Actor Roger Rose, who played one of Jason’s many victims in the film, Steven Halavex, recently lent some behind-the-scenes insight to Rewind It Magazine; “The movie had already been shot, and the phone rings and it’s Paramount calling (Director) Tom McLoughlin, saying there weren’t enough deaths in the film and they needed more, so they were going to go back and kill two more people. Tommy hangs up the phone and says, ‘I always wanted to do this…kid, I want you in my movie!’ And that weekend we shot my scenes. I said to Tommy, “Man I’d love to die brutally on film, that’s something I’ve always wanted to do (Laughs)!”

Still from Friday the 13th Part VI of Steven (Roger Rose) and Cythina (Annette Edwards) shortly before meeting their gruesome demise.

He continued; “Originally Jason was going to shish kabob me and my date, and there was this whole big special effect thing going to happen, but there wasn’t any time left. But it was still a real, rusty old machete that Jason “killed” us with, so that was actual fear you see on our faces in that scene!”

Another thing that stands out about the film is the previously-mentioned music. Aside from one track by hard rock band Felony, the majority of the songs featured were from Alice Cooper’s 1986 album, Constrictor. Most notably remembered is the track “He’s Back (The Man Behind the Mask),” which served as the film’s theme song, and also featured a Jason Voorhees-themed music video to go along with it. I’ve been lucky enough to personally see Cooper in concert three times over the years (see attached photo below), but alas, his material from this particular period in his career has remained long since retired unfortunately.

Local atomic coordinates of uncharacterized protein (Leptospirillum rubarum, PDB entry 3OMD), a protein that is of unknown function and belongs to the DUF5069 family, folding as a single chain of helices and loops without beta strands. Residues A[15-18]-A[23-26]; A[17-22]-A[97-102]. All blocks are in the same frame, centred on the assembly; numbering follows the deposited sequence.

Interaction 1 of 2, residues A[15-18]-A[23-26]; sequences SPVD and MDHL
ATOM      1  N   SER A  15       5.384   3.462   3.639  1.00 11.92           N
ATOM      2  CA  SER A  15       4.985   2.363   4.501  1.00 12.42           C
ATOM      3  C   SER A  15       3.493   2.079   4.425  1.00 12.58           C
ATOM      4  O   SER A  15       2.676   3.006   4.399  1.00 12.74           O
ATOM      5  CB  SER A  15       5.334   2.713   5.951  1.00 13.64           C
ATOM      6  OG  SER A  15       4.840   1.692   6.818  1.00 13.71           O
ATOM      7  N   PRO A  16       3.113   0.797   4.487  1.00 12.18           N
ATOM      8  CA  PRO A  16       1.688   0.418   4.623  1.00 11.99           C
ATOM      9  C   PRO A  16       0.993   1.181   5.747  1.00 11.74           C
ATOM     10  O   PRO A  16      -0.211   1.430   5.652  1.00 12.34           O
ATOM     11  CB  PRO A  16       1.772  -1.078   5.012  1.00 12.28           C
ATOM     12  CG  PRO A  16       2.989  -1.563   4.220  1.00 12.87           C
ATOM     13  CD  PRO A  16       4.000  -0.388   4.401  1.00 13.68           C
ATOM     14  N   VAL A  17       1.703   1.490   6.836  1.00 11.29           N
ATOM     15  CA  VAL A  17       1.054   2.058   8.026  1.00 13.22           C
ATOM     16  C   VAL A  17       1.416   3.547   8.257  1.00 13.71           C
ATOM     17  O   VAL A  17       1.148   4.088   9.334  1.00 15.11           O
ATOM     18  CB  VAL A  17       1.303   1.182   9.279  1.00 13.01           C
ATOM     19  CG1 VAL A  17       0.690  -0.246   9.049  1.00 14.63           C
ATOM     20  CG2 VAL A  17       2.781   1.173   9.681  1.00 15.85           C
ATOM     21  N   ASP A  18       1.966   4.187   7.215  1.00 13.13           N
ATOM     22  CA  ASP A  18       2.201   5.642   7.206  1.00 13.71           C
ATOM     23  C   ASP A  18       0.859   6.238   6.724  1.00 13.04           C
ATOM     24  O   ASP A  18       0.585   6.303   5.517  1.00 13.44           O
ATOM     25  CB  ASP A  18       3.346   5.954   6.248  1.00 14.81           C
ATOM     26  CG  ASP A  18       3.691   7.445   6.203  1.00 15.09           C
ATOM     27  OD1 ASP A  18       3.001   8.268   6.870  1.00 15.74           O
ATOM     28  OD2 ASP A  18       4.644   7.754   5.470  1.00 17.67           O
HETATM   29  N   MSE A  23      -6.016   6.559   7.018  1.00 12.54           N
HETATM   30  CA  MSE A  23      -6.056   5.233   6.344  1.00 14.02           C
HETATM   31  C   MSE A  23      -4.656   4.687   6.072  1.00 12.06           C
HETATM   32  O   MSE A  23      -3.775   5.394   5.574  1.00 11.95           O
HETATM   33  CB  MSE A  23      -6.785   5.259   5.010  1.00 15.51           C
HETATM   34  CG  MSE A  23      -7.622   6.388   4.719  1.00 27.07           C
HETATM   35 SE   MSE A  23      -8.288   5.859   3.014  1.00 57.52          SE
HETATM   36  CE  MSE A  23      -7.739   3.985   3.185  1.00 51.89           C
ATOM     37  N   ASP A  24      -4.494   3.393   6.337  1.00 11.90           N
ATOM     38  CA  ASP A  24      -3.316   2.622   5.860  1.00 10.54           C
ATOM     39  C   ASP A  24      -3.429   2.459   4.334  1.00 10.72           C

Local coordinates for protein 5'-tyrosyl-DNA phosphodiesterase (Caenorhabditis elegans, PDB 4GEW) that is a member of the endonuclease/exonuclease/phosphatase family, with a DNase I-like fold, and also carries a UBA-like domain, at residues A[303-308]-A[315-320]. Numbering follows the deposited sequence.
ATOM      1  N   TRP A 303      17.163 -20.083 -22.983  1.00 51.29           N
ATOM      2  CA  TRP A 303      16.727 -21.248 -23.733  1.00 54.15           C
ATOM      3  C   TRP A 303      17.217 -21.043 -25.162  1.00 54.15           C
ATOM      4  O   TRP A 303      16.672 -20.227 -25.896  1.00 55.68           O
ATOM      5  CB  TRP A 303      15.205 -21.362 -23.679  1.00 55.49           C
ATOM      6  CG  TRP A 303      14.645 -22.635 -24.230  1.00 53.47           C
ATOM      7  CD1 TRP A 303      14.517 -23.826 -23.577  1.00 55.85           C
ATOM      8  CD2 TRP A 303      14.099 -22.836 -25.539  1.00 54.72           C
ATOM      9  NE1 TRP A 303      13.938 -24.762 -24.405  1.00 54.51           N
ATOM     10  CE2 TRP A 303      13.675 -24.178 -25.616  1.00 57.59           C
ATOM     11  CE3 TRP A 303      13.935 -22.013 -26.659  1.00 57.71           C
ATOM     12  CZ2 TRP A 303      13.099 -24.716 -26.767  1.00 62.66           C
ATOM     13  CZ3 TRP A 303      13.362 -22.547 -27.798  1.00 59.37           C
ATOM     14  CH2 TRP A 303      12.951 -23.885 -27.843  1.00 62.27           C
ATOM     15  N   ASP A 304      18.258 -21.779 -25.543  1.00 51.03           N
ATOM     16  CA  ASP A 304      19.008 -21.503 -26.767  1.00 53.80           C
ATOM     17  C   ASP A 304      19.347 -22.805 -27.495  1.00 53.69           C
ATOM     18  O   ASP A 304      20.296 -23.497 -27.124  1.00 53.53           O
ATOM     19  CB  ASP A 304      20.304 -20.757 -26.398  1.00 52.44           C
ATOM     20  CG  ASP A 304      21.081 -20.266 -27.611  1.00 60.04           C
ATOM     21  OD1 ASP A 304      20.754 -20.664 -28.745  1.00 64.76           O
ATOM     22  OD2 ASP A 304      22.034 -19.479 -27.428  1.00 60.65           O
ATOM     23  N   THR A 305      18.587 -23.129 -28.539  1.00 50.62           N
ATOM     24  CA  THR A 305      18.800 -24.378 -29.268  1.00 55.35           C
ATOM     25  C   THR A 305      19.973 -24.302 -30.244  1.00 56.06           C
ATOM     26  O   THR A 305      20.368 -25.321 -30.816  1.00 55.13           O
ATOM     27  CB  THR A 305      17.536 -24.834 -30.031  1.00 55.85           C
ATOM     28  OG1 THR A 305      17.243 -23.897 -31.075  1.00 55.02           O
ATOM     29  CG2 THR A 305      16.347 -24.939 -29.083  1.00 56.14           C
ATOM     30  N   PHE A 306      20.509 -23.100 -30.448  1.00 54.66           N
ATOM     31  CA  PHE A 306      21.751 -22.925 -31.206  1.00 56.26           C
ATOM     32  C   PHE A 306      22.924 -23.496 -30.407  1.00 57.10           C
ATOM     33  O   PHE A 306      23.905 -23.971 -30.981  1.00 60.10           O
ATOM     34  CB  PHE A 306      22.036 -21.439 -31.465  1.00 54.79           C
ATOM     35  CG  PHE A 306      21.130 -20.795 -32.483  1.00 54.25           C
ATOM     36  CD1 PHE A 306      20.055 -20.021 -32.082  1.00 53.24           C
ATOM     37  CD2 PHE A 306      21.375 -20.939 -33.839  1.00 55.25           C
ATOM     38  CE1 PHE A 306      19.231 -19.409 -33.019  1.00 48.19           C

Jason Lives went on to gross over $19 million at the box office on a $3 million dollar budget, and has since become a fan favorite. Since its release, there have been four more entries to the original Friday the 13th franchise, as well as the 2003 crossover film Freddy vs. Jason, and a 2009 remake. But few have matched the all around heights achieved with Jason Lives, which will likely remain one of the higher points in the series. So if you’re looking to go back to Camp Crystal Lake (or Forrest Green) this Friday the 13th, consider giving Jason Lives a try (and be sure to keep an eye out for our full interview with Rose, coming soon!).